Difference between Cold-Blooded and Warm-Blooded Animals

In biology, animals are divided into two major groups according to thermoregulation inside their organisms: cold-blooded and warm-blooded. In the following article, we will explore the differences between the two groups.


Cold-Blooded vs Warm-Blooded Animals
A thermographic image of a snake around an arm with a temperature scale on the right

Cold-blooded animals, also referred to in biology as ectothermic, or poikilothermic animals, cannot keep their internal temperature at the level necessary for their survival. Their bodies are not able to regulate their temperature. When it’s cold outside, their bodies also get cold. This is the reason why they need to get to the sun in order to receive a sufficient amount of heat radiation in order to survive the following night, when it’s cold. If you have ever seen a snake lying on a stone perpendicular to the direction of the sun, that was the reason. Some fish species that inhabit cold water regions move into the deeper depths of the water environment during the winter season; it is warmer there. Some fish also develop proteins in their blood that help them battle freezing. Some insect species simply die when it’s cold, yet some of them can move, like birds, to warmer regions where they can survive the following winter. Bees have the unique ability to produce heat with wing movements; they also keep together in order to get warm.

Cold-blooded animals are much more active when it’s warmer than when it’s cold. This is due to the chemical reactions in their muscles that go much faster when it’s warm.

Types of cold-blooded animals:

  • Reptiles
  • Amphibians
  • Insects
  • Arachnids

Mammals (including human beings) and birds are the two main categories of warm-blooded animals.

Warm-blooded animal
An Arctic hare, a warm-blooded animal which is able to survive severe cold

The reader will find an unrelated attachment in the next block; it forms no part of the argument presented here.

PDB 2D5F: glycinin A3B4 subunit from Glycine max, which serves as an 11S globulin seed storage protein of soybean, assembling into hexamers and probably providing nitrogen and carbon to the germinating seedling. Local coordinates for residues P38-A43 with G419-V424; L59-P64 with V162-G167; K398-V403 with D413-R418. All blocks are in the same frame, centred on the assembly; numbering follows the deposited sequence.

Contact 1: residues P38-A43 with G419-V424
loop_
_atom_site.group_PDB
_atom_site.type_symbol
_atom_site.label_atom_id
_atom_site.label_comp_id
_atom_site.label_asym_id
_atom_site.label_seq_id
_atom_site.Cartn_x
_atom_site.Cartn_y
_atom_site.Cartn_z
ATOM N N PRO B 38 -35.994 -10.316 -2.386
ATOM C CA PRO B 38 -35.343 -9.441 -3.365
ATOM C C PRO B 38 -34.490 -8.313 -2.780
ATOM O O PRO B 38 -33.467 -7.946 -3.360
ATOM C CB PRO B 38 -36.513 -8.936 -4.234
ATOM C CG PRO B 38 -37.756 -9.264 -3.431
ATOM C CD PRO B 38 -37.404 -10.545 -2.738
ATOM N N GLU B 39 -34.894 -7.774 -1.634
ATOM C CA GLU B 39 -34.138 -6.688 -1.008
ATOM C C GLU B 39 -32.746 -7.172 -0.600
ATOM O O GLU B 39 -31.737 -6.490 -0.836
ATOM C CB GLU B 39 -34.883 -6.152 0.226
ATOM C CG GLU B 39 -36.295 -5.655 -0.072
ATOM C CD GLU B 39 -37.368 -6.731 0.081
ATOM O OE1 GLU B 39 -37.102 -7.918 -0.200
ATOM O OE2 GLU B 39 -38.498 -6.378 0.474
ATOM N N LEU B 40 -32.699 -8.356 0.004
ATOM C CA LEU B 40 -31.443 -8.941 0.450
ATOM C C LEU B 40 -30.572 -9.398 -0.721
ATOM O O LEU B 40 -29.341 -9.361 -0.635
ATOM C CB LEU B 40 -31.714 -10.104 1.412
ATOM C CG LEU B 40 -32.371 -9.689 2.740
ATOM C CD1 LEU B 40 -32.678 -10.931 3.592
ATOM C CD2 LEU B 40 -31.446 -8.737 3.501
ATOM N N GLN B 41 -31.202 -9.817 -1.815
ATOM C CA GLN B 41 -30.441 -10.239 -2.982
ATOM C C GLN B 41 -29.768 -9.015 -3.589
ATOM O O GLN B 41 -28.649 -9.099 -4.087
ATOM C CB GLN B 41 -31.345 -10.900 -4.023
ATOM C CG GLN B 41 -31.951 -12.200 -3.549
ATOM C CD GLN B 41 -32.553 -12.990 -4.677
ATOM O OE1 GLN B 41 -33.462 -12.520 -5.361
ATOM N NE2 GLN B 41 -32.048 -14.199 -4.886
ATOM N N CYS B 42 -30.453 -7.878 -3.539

Warm-blooded animals, also known as endotherms, or homoeothermic animals, use the energy they receive with food to stay warm. Mitochondria, the doubled-membrane organelles that are present in most cells of warm-blooded animals, are responsible for producing energy. Generally, warm-blooded animals sustain the same amount of energy all their lives, no matter what the temperature of the outside environment is. However, with extreme temperatures outside, the body of the warm-blooded animal can change a little bit.

When the body of a warm-blooded animal is overheated, it releases excessive heat via the process of sweating, which is made possible by sweat glands situated under their skin. Primates have these glands all over their bodies, while dogs and cats have them only at their feet. The other way to not be overheated is to be in a water environment. Whales do not need sweat glands for the reason that they live in water. For the same reason elephants have very large ears – they sweat through them; for large animals it can be difficult to get rid of excessive heat in the body. The reverse task – not to be overcooled – is achieved via means of fur (which these animals shed before summer season), shivering, and, in the case of some of birds, migration to warmer regions before winter starts.

Because of the dependence on the external conditions, warm-blooded animals are slower at nights and during the early morning hours, when it is colder outside.

Cold-blooded animals vs Warm-blooded animals

What is the difference between cold-blooded animals and warm-blooded animals?